Interactive Investor

Ethical investing encourages consumers to invest more

Latest research shows ESG finance encourages investors to leave less in cash.

27th April 2021 15:54

Marc Shoffman from interactive investor

Latest research shows ESG finance encourages investors to leave less in cash.

Investing with an environmental, social and governance (ESG) slant may make consumers richer, but finance industry jargon puts them off, research claims.

Behavioural finance company Oxford Risk warns that average investors are losing on out returns on cash they are not willing to invest because they don’t want to take on extra risk.

It claims savers could be earning between 4% and 5% a year if they were encouraged to invest this money according to their values with ESG investing, rather than leaving it in cash.

A behavioural study by Oxford Risk found that 18% of UK investors are highly or extremely interested in responsible investing, and the corresponding figure for US retail investors is 39%.

But once they have tried responsible investing, the number highly or extremely interested in the UK increases to 37% and to 65% in the US.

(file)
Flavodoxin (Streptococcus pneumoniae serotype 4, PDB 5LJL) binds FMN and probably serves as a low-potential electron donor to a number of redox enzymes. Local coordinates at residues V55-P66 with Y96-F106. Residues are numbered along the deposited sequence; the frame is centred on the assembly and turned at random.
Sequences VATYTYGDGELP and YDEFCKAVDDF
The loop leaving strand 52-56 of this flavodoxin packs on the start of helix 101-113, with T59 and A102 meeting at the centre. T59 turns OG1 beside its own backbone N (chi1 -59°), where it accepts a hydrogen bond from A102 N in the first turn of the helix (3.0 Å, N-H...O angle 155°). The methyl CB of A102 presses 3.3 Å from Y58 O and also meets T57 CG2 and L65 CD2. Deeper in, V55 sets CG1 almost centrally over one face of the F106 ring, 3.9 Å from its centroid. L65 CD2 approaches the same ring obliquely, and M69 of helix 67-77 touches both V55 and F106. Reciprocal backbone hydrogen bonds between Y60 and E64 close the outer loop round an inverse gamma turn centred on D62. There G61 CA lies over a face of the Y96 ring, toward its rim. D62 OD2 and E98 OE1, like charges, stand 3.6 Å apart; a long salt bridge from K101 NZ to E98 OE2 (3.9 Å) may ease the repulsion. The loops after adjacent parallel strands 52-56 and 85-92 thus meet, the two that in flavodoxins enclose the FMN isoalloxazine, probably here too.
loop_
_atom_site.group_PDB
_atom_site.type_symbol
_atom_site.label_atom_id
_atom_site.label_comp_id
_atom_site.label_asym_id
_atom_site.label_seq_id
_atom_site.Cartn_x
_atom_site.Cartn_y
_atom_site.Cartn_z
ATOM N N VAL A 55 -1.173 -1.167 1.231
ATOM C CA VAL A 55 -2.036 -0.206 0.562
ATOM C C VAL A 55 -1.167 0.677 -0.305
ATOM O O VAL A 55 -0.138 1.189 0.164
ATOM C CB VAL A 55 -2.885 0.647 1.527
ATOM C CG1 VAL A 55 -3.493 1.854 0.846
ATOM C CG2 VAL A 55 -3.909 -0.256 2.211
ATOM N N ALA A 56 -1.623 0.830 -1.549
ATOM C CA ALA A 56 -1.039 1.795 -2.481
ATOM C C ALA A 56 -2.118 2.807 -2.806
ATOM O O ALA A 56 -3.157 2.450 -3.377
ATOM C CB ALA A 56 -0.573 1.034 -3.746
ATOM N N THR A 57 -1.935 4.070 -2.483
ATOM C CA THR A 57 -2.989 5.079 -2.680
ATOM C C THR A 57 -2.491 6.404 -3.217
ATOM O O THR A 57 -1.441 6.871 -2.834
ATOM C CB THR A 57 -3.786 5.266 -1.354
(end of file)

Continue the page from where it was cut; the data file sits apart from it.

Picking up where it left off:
Oxford Risk warns that a major barrier to progress remains the use of different terms and jargon for ESG and responsible investing, which includes sustainable investing, impact investing, social investing, ethical investing, low carbon investing and socially responsible investment.

Greg Davies, head of behavioural risk at Oxford Risk, says: “People are more willing to buy something for which there is a narrative that resonates with them.

“If you can use ESG for that you are going to get people willing to deploy that cash to not only do good, but also become better investors.

“Our industry is tying itself in knots trying to use specific terminology and, frankly, the end investor does not care. This is the wrong way to communicate.”

Lisa Johnstone, a chartered financial planner for VWM Wealth, agrees that there is a growing interest in ESG investing. She says: “Interest in this area has really grown not least because the smaller companies and increased screening has fed down into outperformance.

“Investing in a world that clients would be happy to see their children living in will continue.

“It may be that in the long term, every company becomes ‘ethical’ as even the largest and slow-to-move corporates will need to embrace the theme and be accountable in the ESG space.”

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